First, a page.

Short films add the seasoning to film festivals. In between the feature length films, bits of humor, intellectual stimulation, and emotional tugs make the experience special. This year’s Anthem Film Festival, the tenth annual, had its share of short film spice.
Like most everything else in the world, Anthem, scheduled to take place in July in Caesars Palace, Las Vegas, had to go virtual. It took its selection of features and documentaries exploring issues around social and political liberty online from August 26 to September 30.
Cartoons for Grown Ups
My favorite shorts were politically incorrect: PIG TV. PIG stands for Politically Incorrect Guide, a series of 10 cartoons inspired by the books put out by Regnery Publishing. The books, beginning with the Politically Incorrect Guide to American History, give readers a different take on subjects ranging from hunting, to the sixties, to feminism. The short films add more irreverence and snarky humor to the subjects explored.
Animation allows the snarkiness boys to go way beyond what they could do live. In The Politically Incorrect Guide to Communism, they hop into a time-machine DeLorean to explore the Soviet Union, real-life Malice’s birthplace. The background visuals add to the fun. Malice and Woods sit in a café named The Hammer and Pickle and two Commies who spy on them look just a little like Boris and Natasha from Rocky and Bullwinkle. These visual background jokes reminded me of the early Mad Magazine comics.
According to series director Patrick Reasonover, now that there are ten episodes completed, they will be looking for a platform where you can watch and, if you don’t have to run to your safe space, maybe binge all this politically incorrect humor.
Political Correctness Daddies
Who is political correctness’ Daddy and Mommy? Films from the series Architects of Woke, by the think tank Capital Research Center, identify the progenitors of this mind set. At Anthem online you can watch Howard Zinn, Hollywood, & the Fairy Tale of American Evil and The 1619 Project’s Fake History and an interview with their creator, Rob Montz.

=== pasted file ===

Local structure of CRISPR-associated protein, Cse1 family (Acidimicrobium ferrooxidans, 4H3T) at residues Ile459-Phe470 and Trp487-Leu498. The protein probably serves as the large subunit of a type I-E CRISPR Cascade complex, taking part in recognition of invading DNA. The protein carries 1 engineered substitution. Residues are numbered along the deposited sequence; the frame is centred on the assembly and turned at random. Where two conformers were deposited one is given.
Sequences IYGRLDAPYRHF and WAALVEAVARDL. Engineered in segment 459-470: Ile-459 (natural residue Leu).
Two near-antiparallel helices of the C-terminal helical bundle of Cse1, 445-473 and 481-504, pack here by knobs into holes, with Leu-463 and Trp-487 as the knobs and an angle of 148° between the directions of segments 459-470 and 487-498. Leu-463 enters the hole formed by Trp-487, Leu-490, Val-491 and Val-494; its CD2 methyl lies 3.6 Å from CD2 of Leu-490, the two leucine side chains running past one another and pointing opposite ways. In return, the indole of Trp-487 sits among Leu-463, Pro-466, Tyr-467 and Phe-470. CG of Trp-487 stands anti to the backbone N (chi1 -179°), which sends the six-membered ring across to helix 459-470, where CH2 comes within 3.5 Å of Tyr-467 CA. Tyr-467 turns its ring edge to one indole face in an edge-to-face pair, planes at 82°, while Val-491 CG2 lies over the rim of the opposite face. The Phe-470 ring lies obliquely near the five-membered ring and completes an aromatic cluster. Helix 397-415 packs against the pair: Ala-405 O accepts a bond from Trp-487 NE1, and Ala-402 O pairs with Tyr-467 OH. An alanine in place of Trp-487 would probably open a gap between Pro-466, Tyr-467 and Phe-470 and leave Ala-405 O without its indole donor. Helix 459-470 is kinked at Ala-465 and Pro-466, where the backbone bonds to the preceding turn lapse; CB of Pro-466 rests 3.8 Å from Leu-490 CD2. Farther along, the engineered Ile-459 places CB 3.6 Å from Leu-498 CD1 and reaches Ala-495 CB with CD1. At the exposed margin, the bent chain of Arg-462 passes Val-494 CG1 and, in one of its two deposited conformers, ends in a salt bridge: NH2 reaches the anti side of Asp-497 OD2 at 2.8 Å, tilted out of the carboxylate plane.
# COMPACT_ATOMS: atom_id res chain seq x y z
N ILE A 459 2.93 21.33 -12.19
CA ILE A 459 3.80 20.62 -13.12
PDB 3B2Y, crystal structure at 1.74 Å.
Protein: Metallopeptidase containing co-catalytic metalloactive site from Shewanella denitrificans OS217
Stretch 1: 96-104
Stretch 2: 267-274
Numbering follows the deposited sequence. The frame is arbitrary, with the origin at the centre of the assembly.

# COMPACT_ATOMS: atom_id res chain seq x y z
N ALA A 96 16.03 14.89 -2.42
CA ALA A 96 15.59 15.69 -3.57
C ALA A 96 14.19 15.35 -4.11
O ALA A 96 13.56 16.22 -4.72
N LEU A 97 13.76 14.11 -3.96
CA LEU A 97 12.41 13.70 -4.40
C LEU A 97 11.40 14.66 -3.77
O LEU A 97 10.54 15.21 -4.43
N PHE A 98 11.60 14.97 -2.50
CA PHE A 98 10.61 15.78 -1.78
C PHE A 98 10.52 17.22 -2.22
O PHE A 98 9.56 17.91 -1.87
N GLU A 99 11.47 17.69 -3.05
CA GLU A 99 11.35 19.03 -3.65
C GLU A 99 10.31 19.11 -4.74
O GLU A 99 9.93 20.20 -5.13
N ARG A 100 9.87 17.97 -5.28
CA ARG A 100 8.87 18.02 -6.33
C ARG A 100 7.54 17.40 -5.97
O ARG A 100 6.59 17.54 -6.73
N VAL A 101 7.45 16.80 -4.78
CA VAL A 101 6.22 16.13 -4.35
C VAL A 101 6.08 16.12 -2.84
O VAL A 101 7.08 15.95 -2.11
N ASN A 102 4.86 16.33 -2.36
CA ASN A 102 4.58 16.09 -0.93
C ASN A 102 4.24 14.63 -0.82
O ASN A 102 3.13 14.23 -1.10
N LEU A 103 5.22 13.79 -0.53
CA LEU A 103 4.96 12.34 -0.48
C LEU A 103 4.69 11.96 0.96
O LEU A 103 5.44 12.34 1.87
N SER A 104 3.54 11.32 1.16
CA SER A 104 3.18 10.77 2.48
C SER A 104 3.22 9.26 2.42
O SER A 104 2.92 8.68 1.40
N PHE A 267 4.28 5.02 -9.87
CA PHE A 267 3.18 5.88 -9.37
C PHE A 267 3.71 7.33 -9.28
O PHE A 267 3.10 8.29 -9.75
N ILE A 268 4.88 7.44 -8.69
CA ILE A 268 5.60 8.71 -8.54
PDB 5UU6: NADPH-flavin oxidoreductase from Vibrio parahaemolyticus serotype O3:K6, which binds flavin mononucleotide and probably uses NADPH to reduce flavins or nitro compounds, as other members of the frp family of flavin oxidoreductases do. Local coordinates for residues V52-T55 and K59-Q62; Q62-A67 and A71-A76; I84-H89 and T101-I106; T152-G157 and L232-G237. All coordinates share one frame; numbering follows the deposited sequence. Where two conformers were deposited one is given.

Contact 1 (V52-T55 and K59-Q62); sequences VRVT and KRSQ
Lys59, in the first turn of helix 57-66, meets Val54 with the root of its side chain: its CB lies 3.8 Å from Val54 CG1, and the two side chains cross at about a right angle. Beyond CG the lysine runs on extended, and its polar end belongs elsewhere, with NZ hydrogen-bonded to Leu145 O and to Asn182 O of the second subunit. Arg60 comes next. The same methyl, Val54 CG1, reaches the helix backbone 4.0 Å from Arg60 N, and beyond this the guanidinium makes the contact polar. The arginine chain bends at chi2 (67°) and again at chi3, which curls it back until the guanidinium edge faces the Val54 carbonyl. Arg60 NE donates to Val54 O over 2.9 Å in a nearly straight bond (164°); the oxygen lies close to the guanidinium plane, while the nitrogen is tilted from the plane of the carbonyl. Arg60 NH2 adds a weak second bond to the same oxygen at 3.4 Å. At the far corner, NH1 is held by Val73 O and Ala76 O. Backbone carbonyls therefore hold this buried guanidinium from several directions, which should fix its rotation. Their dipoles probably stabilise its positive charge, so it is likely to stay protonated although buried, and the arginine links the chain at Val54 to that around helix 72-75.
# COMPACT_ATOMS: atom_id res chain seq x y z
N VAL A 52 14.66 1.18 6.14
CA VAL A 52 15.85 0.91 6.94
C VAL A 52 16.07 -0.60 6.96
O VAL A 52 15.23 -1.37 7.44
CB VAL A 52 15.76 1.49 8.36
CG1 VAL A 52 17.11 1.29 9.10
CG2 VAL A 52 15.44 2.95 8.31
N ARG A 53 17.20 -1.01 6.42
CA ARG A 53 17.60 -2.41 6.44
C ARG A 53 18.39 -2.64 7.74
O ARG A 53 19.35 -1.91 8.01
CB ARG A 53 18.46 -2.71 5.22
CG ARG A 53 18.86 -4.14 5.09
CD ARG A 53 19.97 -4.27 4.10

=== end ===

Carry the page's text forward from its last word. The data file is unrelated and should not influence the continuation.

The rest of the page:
Some of you may have dozed off in history class and Montz knows this. In an interview with Anthem director Jo Ann Skousen, he explained how he tries to keep eyeballs on the truth.
Skousen said she created a new category for films like those Montz produces. She asked, “Architects of Woke, so smart and informative and edgy and out of the ordinary and you manage to do it in just five minutes. So, who’s great idea was this?”
Montz laughed. “Jo Ann, please go on about how wonderful it is. I don’t want to interrupt you.”
He explained that he and his producing partner met at Anthem film festival several years ago. As the “Woke-pocalypse” began to expand, they thought that the public needed to know where the ideas now being enforced as truth on social media were cooked up in the 70s, 80s and 90s.
He went on to explain their creative focus. “The medium of video depends on having characters and story. It cannot just be an op-ed where you speak to the camera and put some boring archival, footage over. So, we wanted to be very specific about tying in the episode to specific people.”
Montz has succeeded. You will not fall asleep during his videos which, after Anthem, you can locate at Dangerous Documentaries.
Life on a Whiteboard
Halfway between the cartoons of the Politically Incorrect Guides and the intensive historical detail of Architects of Woke, lives another of Anthem’s short film honorees, the My Name is… series from the Atlas Society.
The Atlas Society focuses on explaining and expanding appreciation for the ideas of Ayn Rand. Atlas Society CEO Jennifer Grossman explained that when she took over four and a half years ago that she looked for an inexpensive way to find an audience beyond current fans of Ayn Rand. She found inspiration in the Draw My Life videos popular on the internet.
The Society began with My Name is Ayn Rand and followed up with a focus on characters from her novels, then expanded into broader topics.
Grossman explained, “Part of the charm and what makes these videos popular is that someone is actually sitting there drawing them.”
The Anthem Film Festival featured two of the Atlas Society’s most recent videos, My Name is Chip Wilson and My Name is Hong Kong.
Grossman explained that they took a different approach with My Name is Hong Kong, by creating a fictional young girl to represent the city. You can view this video at the end of the article.
The Future is Freedom
Jo Ann Skousen hopes to return the Anthem Film Festival and its parent event FreedomFest to the live world next year. Until September 30, you can get tickets to this year’s virtual Anthem Film Festival at this link.